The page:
On July 4, 1942, the year after Pearl Harbor, “This is the Army,” a revue with sketches and songs about life in the service, opened at the Broadway Theater.

Part-way through, a slight figure wearing a World War I uniform walks on from stage left to engulfing applause. He begins to sing in a croaky, barely audible voice “Oh, how I hate to get up in the morning,” with its suggestions of murdering the bugler.

This was Irving Berlin, the Russian immigrant who composed “God Bless America,” the Jew who wrote “White Christmas” and “Easter Parade,” the New Yorker who — so proud of the Statue of Liberty in the harbor — celebrated her in a show called “Miss Liberty,” where he musicalized Emma Lazarus’ poem on the statue’s base: “Give me your tired, your poor, your huddled masses yearning to breathe free.”

Himself born poor, he parlayed his rise from selling newspapers on the Lower East Side to wealth and an apartment on Beekman Place. He was, in short, a one-man argument for welcoming refugees eager to partake of the American Dream.

Berlin lived till age 101 (1888-1989) and, in his time, was the greatest of all popular composers, playing a leading role in the evolution of ragtime (“Alexander’s Ragtime Band”), jazz (“Blue Skies”), pop (“Cheek to Cheek”), movies (“Be Careful, It’s My Heart”) and theater (“There’s No Business Like Show Business”).

In all, he wrote music and lyrics for more than 1,500 songs, including 20 Broadway shows and 15 films. He earned all of 75 cents from the sale of his first song, 1907’s “Marie From Sunny Italy” (“My sweet Marie from sunny Italy / Oh how I do love you / Say that you’ll love me, love me, too / Forever more I will be true”). He got better.

“For 60 years Berlin was the ‘it’ thing,” said Hershey Felder, whose one-man show on the composer comes to the Westport Country Playhouse this July.

Speaking by phone, Felder admitted, “Some called his work kitschy and corny, wearing emotions on his sleeve and so forth. To me, it’s a lot about what happens when you live so long and the world passes you by.”

Felder, born in Canada and married to Kim Campbell, the first female prime minister of that nation, performs a plethora of musical tributes throughout the world. In addition to Berlin, names like Gershwin, Debussy, Chopin, Beethoven, Bernstein, Liszt and Tchaikovsky are in his repertoire, as well as “The Great American Song Book Sing-along.”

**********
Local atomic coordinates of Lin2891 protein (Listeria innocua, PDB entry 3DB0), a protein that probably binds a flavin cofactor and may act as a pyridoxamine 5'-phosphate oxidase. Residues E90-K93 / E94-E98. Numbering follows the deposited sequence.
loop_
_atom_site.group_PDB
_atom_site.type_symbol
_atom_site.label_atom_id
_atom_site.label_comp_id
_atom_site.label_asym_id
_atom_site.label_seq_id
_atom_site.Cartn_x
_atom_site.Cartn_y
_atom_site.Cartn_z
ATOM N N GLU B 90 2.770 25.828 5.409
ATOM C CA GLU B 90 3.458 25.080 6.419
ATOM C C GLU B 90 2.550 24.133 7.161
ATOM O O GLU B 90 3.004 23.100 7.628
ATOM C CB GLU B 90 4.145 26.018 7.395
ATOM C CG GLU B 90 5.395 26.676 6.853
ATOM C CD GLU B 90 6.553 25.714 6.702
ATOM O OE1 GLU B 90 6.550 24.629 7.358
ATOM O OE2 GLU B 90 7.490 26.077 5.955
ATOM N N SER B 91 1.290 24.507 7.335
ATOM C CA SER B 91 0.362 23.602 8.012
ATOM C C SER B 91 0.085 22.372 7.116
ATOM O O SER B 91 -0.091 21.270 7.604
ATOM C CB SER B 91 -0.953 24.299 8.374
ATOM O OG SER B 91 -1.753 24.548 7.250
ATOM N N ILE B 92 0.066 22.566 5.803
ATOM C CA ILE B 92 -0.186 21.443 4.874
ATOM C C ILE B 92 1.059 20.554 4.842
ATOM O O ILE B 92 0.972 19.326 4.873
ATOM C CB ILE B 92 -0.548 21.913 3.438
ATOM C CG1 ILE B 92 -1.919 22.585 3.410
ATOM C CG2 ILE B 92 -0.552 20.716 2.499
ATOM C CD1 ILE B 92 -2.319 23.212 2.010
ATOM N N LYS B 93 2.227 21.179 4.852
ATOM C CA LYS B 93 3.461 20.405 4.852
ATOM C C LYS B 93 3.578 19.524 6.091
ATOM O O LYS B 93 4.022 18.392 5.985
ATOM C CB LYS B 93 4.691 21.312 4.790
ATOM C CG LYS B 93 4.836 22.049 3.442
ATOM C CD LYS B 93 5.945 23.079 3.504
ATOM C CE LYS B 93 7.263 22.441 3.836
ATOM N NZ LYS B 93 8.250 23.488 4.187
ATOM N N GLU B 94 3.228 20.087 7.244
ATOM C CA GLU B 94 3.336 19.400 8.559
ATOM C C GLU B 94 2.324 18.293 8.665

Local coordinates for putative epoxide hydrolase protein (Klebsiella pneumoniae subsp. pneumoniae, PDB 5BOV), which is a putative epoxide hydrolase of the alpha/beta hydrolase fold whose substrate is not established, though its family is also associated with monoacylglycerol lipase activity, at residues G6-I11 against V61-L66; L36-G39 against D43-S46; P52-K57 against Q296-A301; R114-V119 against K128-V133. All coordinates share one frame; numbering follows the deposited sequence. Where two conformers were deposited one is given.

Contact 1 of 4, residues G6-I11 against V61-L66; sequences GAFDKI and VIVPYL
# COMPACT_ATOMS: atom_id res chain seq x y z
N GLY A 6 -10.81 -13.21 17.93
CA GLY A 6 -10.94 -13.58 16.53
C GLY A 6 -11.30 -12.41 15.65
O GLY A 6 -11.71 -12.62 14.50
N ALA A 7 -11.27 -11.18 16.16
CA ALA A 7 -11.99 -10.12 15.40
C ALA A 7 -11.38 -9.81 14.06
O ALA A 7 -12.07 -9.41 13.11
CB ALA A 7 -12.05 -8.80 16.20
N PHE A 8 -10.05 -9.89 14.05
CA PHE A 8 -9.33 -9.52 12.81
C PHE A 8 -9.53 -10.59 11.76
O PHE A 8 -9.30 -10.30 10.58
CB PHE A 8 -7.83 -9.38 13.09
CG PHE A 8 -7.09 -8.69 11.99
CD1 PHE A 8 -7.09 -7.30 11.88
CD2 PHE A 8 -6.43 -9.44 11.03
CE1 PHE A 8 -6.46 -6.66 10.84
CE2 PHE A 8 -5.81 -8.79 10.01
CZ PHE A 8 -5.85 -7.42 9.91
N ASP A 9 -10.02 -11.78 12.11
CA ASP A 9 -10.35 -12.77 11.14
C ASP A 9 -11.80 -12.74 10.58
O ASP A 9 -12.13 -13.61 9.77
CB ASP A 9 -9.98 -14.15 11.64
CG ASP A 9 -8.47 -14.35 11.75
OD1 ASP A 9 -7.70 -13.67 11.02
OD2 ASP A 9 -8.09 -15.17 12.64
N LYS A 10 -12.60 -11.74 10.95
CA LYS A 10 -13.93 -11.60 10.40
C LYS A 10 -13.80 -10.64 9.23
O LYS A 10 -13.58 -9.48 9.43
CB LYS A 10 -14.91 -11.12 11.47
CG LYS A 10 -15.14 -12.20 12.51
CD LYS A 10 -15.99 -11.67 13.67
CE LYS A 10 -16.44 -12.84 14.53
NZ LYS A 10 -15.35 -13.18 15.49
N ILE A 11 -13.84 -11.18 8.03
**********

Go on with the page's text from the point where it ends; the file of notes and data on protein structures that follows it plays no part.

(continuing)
He adapted and directed “The Pianist of Willesden Lane,” seen last season at the Playhouse. He also composes, operates a full service production company and has been a scholar-in-residence at Harvard University’s Department of Music.

“I have an affinity for people who take nothing — it’s air — and they create something beautiful,” he said. “How could you not appreciate something like that? They make the world a more beautiful place.”

An accomplished pianist, Felder tackles Berlin with his own flourishes. But Berlin himself was not a trained musician. Indeed, he could play piano only in F-sharp, favoring the black keys. His compositions were then transposed by others.

“He played in one key because he had no serious music training, but he had a natural ability for music,” said Felder. “He had a perfect ear. After all, his father was a cantor and gave his son singing lessons, a skill Berlin used by becoming a singing waiter (in a Chinatown saloon).” “At any rate, some people can have all the technical training in music and it’s meaningless.”

Felder’s tribute, “Hershey Felder as Irving Berlin,” which The New Yorker called “lovely,” stems from the true-life story of carolers who used to stand outside Berlin’s apartment house to serenade the composer. Although crotchety in his advancing years, Berlin eventually invited them in where, the tale goes, he served them hot chocolate.

Felder’s evening takes off from that incident, linking compositions to worldwide events.

“This is the Army” was itself a first, integrating whites and blacks in the same unit. For Berlin was a staunch advocate of civil rights, honored in 1944 by the National Conference of Christians and Jews for “advancing the aims of the conference to eliminate religious and racial conflict.

“When I learned his story, I was very touched by it,” said Felder. “This immigrant who comes from this place in Russia where they’re burning down his house and he comes here and sees the Statue of Liberty. He wanted to give back a gift to America for the life it gave him. And it was genuine.”

Although his two wives (his first died young) were not Jewish, “he maintained his Jewishness his entire life,” said Felder, “and never stopped speaking Yiddish. He supported humanitarian causes which are, of course, also Jewish causes.”

Berlin’s talents and contributions will outlast those of most musicians. “He was an incredible force,” said Felder, “who had the ability to take the average person’s feelings and thoughts and with simple words create such poetry. And tell stories that are just really, really beautiful. To me, that’s miraculous.”

“Hershey Felder as Irving Berlin” is at Westport Country Playhouse, 25 Powers Court, Westport, July 16-Aug. 3. Call 203-227-4177 or visit westportplayhouse.org.

Norwalk resident David Rosenberg’s column on the local theater scene appears monthly.